My ability to evaluate Five Easy Pieces is complicated by the fact that for ten years, I worked in a factory, a job that was a bit at odds with my upbringing (and my life after the factory). I didn't grow up in an upper-class family of classical musicians, although my mother was a musician who might have aspired to a higher class of living than we had. And in 1970, I didn't know this ... I became a steelworker in 1974, and it was after that when I really identified with Bobby Dupea. And once you start identifying with a character, your reaction to a movie is suspect.
Easy Rider got everyone's attention, but it was here that Jack Nicholson announced himself as a star. It's his movie ... I'm trying to remember if there's even one scene he is not in. His charisma makes Bobby seems much more likable than he should be. We root for Bobby, we see where his inner traumas come from, we understand his frustrations with the world. The question is, do Rafelson and screenwriter Carole Eastman offer us a dispassionate look at Bobby's world, or do they adopt his attitudes?
Bobby is better than the people he works with on the oil rig ... at least, that's how it's presented. He's better than his girlfriend Rayette (Karen Black). He's better than the family from which he tries to escape. The one balance to all of this is that Bobby is a rotten person, even with Nicholson's charisma, so presenting him as "better" only goes so far. It's hard to find anyone worthwhile in Five Easy Pieces ... Rayette, maybe Bobby's sister Partita (Lois Smith).
The key is the famous diner scene, when Bobby tries to get wheat toast with his breakfast. It's hilarious, it's memorable, it's iconic. And the reasons the scene sticks with us to this day are twofold: we get to see Bobby at his best/worst, and the waitress gets the abuse she so clearly deserves. Except she doesn't deserve it. She's just a poor schlub with a bad job, someone who has to take shit from customers every single work day of her life.
The scene is remembered fondly, but to give credit to Rafelson and Eastman, once you get past the delight of watching Nicholson is action, you notice ... well, as Bobby says to the hitchhiker who thinks he was fantastic in the diner, he didn't get his toast.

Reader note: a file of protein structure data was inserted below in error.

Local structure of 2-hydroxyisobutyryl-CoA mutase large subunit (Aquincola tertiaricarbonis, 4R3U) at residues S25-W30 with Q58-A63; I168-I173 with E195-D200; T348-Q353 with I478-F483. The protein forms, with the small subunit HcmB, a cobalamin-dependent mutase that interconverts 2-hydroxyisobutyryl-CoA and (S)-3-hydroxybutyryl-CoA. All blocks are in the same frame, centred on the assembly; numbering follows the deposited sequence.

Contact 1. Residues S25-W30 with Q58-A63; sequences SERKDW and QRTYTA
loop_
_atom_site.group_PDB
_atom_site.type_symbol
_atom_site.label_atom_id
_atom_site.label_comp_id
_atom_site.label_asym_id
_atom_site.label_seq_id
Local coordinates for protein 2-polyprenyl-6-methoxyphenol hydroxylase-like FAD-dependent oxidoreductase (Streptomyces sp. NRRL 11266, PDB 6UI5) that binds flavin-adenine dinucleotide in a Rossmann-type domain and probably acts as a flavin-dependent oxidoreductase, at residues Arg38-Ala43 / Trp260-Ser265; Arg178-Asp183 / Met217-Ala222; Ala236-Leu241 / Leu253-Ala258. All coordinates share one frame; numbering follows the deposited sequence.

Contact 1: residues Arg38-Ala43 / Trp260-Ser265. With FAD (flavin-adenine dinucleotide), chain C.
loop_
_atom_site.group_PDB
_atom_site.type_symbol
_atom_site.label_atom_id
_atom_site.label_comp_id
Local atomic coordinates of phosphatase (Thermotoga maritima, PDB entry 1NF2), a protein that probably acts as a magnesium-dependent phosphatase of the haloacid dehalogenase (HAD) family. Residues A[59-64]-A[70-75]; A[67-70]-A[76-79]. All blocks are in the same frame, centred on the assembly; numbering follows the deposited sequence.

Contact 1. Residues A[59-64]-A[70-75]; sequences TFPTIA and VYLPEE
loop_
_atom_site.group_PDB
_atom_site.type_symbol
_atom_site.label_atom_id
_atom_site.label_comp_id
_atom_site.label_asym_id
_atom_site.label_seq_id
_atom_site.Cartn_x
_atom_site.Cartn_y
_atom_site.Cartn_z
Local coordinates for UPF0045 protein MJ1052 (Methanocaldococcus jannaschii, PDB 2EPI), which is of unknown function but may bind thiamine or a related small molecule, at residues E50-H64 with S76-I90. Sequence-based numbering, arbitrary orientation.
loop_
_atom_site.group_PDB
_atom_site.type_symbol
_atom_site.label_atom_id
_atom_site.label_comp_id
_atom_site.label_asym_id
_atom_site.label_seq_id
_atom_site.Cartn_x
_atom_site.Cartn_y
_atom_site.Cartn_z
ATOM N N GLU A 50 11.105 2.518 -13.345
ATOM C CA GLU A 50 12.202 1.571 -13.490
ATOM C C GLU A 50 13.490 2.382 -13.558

Maybe it's the sign of a great work that multiple possibilities present themselves. Or, more likely, I mistrust my own reaction to the movie too much. By the movie's end, if not already, Bobby is shown to be the prick he knows himself to be.
Meanwhile, there is great dialogue, the film looks wonderful, and there are several noteworthy performances, none better in my mind than Karen Black's. Her character is a stereotype, but she runs with it and turns Rayette into a living, breathing human being. And the anti-snob in me always loves the scene during the conversation among the intellectuals where she asks, "Is there a TV in the house?" Bobby's response is too on-the-mark ("Where do you get the ass to tell anybody anything about class, or who the hell's got it, or what she typifies? You shouldn't even be in the same room with her, you pompous celibate."). And the intellectuals are set up to be too easy of a target. But Black's reading of the line about TV cuts through all of that ... every time I've seen this movie, when she pipes up, I think I'd love to watch TV with her.
Of course, if I'm talking memorable performances, I can't forget Helena Kallianiotes as the ever-irritated hitchhiker, Palm Apodaca. You could make a Greatest Hits page of nothing but Quotations from Palm, although really you need Kallianiotes to get it right. Pretty much everything she says is hilarious.
I don't think I'll ever come to a final conclusion about Five Easy Pieces. But I'm guessing I'll always like to watch it. You keep on talking about the good life, Elton, 'cause it makes me puke.
When I feel worst about myself, I often think of this scene ... yes, I identify with it.